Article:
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Is the Binondo-Intramuros Friendship Bridge friendly to us?

Several organizations and observers don’t think so

How the Binondo-Intramuros Friendship Bridge looks on paper. PHOTO FROM PHILIPPINE INFORMATION AGENCY

Despite serious concerns from a number of parties, construction of the Binondo-Intramuros Friendship Bridge has now started, and the impact this monumental structure will have on the area is becoming increasingly clear. Part of the government’s “Build, Build, Build” program and paid for with an infrastructure grant from China, the 737m crossing will connect San Fernando Street in Binondo to Solana Street and Riverside Drive in Intramuros, but questions are being asked why this four-lane roadway needs to be built in the first place.

If you think you see too much China here, that’s because they’re funding this thing. PHOTOS BY FRANK SCHUENGEL

The number of people critical about this project is large. Let’s start with the Chamber of Commerce of the Philippine Islands, an institution that has been around since 1886, and which is based not far from where the bridge will end on the Intramuros side. In a position paper, the organization is voicing its opposition and strong concerns about the project, stating that it could destroy the old Chamber of Commerce building on Magallanes Drive, as well as the historical environment of the walled city, including the Plaza de Mexico monument, the Puerta de Isabel monument and the very walls of Intramuros itself.

Our Chamber of Commerce has voiced issues. PHOTOS BY FRANK SCHUENGEL

Others not too thrilled about the bridge include architect Joel Rico, who is the president of the Guild of Philippine Architects in Conservation. He is on record as saying that the structure could compromise and lead to the collapse of the Aduana Building. Better known as the Intendencia, this well-known landmark sits right next to where the bridge ends and suffers from having soft foundations. In Rico’s opinion, it could collapse within a year because of the impact of the vehicles passing through. The Heritage Conservation Society has also publicly opposed the project, while the Advocates for Heritage Preservation was not entirely against it but stated that the proposed design is too modern and that it should blend with the overall look of Old Manila.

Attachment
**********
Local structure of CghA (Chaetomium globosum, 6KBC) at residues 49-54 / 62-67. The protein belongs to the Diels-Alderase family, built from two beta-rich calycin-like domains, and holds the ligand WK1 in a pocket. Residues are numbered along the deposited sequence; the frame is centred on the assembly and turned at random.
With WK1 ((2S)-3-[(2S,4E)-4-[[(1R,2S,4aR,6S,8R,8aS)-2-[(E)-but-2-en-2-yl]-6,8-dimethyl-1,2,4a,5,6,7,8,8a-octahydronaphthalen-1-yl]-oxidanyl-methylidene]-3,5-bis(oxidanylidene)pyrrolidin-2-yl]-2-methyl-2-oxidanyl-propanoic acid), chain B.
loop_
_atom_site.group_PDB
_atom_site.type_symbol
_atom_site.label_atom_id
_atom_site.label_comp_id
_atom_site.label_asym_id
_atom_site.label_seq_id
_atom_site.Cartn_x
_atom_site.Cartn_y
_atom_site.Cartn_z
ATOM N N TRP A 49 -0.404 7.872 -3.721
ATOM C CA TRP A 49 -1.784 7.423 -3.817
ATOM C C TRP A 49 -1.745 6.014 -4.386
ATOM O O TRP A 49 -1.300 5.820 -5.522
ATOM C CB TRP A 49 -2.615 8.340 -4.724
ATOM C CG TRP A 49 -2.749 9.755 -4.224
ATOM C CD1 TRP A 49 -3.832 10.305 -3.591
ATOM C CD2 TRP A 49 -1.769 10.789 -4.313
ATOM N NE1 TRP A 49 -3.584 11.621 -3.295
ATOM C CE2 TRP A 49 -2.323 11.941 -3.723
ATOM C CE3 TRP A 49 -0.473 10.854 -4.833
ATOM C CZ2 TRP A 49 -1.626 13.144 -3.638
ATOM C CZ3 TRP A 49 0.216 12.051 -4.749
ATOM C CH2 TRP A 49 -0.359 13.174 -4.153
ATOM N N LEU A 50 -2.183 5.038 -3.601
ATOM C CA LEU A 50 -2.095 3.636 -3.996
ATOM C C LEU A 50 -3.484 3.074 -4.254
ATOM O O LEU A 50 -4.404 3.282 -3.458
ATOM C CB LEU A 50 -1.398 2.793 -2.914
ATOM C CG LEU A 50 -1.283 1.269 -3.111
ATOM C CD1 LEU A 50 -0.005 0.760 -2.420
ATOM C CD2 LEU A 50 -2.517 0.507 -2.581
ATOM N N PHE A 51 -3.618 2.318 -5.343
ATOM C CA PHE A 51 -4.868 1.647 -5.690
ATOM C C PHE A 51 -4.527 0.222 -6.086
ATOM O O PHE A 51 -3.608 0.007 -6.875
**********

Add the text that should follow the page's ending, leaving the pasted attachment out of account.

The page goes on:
Some architects opine that the project will damage historical buildings in the area. PHOTOS BY FRANK SCHUENGEL

The most serious opposition, however, comes from the International Council on Monuments and Sites (ICOMOS) Philippines and the United Nations Educational, Scientific and Cultural Organization (UNESCO). ICOMOS is one of the three formal advisory bodies to the UNESCO World Heritage Committee, and the group of conservation specialists and heritage experts has warned that San Agustin Church and three other churches around the Philippines may be delisted from the prestigious World Heritage List as a direct result of the bridge being built, as the structure will encroach on the church’s buffer zone.

Sadly, the San Agustin Church could get removed from the World Heritage List. PHOTOS BY FRANK SCHUENGEL

San Agustin in Intramuros, Santo Tomas de Villanueva in Iloilo, Nuestra Señora de la Asuncion in Ilocos Sur and San Agustin in Ilocos Norte were all constructed by Augustinian friars and are all together known as the “Baroque Churches of the Philippines.” The four houses of worship were collectively declared a UNESCO World Heritage Site in 1993, and if one of them gets dropped from the list, they are all goners. The buffer zone ICOMOS refers to practically includes the whole of Intramuros, as UNESCO sees these surroundings as essential components of the conservation strategy, and with the not-so-friendly Friendship Bridge ending slap-bang in that zone, trouble may be brewing.

Construction as usual: The contentious bridge is getting built anyway. Thoughts, guys? PHOTOS BY FRANK SCHUENGEL

In the interest of balance, we must also point out that there is one group that has given the bridge its backing. The Federation of Filipino Chinese Chambers of Commerce and Industry is supporting this project and also the controversial new Estrella-Pantaleon Bridge due to their supposedly positive impact on economic and social development. Naturally, an organization with ties to China would be excited about a project carried out by Chinese companies, but we doubt that many residents in the area will agree with the group’s assessment. The question really remains as to why this bridge is being built where it is, and also why anyone thought it would be a good idea to pump more traffic into one of the most precious parts of the nation’s capital.

Too many questions are still unanswered. We can only hope that this “gift” of friendship won’t turn sour in the end.



Frank Schuengel

Frank is a German e-commerce executive who loves his wife, a Filipina, so much he decided to base himself in Manila. He has interesting thoughts on Philippine motoring.



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